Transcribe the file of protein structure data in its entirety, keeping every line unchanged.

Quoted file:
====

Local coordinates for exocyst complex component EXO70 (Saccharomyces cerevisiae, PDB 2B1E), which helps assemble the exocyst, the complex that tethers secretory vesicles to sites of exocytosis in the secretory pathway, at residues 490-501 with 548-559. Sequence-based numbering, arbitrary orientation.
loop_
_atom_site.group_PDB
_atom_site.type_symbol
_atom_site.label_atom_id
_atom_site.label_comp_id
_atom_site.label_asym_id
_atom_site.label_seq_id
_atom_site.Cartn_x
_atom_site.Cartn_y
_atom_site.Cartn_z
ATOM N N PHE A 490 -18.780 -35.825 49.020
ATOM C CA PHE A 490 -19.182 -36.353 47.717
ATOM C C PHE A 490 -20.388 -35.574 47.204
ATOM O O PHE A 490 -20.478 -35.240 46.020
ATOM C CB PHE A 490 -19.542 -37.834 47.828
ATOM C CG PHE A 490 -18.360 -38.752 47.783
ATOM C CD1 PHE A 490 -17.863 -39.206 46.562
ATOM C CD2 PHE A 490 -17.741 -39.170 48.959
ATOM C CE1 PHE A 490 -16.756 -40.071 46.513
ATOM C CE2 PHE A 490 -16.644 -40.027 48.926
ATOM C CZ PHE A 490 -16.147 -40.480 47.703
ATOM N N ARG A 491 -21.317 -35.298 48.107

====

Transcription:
Local coordinates for exocyst complex component EXO70 (Saccharomyces cerevisiae, PDB 2B1E), which helps assemble the exocyst, the complex that tethers secretory vesicles to sites of exocytosis in the secretory pathway, at residues 490-501 with 548-559. Sequence-based numbering, arbitrary orientation.
loop_
_atom_site.group_PDB
_atom_site.type_symbol
_atom_site.label_atom_id
_atom_site.label_comp_id
_atom_site.label_asym_id
_atom_site.label_seq_id
_atom_site.Cartn_x
_atom_site.Cartn_y
_atom_site.Cartn_z
ATOM N N PHE A 490 -18.780 -35.825 49.020
ATOM C CA PHE A 490 -19.182 -36.353 47.717
ATOM C C PHE A 490 -20.388 -35.574 47.204
ATOM O O PHE A 490 -20.478 -35.240 46.020
ATOM C CB PHE A 490 -19.542 -37.834 47.828
ATOM C CG PHE A 490 -18.360 -38.752 47.783
ATOM C CD1 PHE A 490 -17.863 -39.206 46.562
ATOM C CD2 PHE A 490 -17.741 -39.170 48.959
ATOM C CE1 PHE A 490 -16.756 -40.071 46.513
ATOM C CE2 PHE A 490 -16.644 -40.027 48.926
ATOM C CZ PHE A 490 -16.147 -40.480 47.703
ATOM N N ARG A 491 -21.317 -35.298 48.107